China's Popular Online Video Sites Face New Regulations

China Orders Video-Streaming Sites to Register TV Shows

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'The Walking Dead' is popular in China.
'The Walking Dead' is popular in China. Credit: Gene Page/AMC

China has ordered video-streaming sites to get state approval to run foreign TV shows and films as authorities in the world's largestiInternet market tighten online control.

Video sites need to register foreign TV and films by the end of March. From April 1, unregistered content can't be shown online, according to a statement posted on the website of China's State Administration of Press, Publication, Radio, Film and Television.

In April, China barred video websites from airing four U.S. television shows including "The Good Wife" and "The Big Bang Theory." The country plans to cap the amount of foreign TV programs allowed on the sites at 30%, a person familiar with the matter said, asking not to be identified because the rules haven't been made public.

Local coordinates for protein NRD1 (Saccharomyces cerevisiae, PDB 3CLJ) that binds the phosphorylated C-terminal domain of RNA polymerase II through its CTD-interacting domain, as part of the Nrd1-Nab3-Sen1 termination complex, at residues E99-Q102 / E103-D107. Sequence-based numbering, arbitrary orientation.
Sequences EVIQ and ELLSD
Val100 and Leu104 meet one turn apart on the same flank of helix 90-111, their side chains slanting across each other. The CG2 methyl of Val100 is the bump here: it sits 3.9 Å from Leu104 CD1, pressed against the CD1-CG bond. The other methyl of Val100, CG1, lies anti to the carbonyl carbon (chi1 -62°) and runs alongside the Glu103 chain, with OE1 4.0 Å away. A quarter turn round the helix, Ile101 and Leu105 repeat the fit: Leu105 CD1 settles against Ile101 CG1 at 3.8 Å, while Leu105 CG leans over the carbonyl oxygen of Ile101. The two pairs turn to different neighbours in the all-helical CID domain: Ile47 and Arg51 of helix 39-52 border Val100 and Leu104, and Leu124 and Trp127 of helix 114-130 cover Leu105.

"Rules are getting tighter and online video sites will be likely regulated under similar standards as Chinese TV stations in the future," said Luke Xu, an analyst at Shanghai-based IResearch. "Foreign films and TV shows only account for a small proportion of shows on most Chinese video sites, so the impact is limited."

Chinese companies, including Sohu.com Inc. and Youku Tudou Inc., have snapped up copyrights to license TV content, offering shows from the U.S., Europe and South Korea to consumers for free -- often within hours of the episodes airing in their home countries. In March, China responded to the exploding demand on video-streaming sites by stepping up regulations to block content deemed vulgar or having a "negative impact on society."

Policies concerning video sites importing TV shows have been unclear, Sohu CEO Charles Zhang said in May. The company was working with the government to clarify those practices, he said.

"We don't see material impact on our traffic or revenue in the near term," Youku Tudou said in an e-mailed statement Friday. "The new regulations won't take effect until 2015, it allows us time to adjust and comply."

Jiang Xin, a Beijing-based spokeswoman for Sohu; and Wang Liyuan, a spokeswoman for Baidu Inc.'s IQiyi.com, declined to comment.

-- Bloomberg News --

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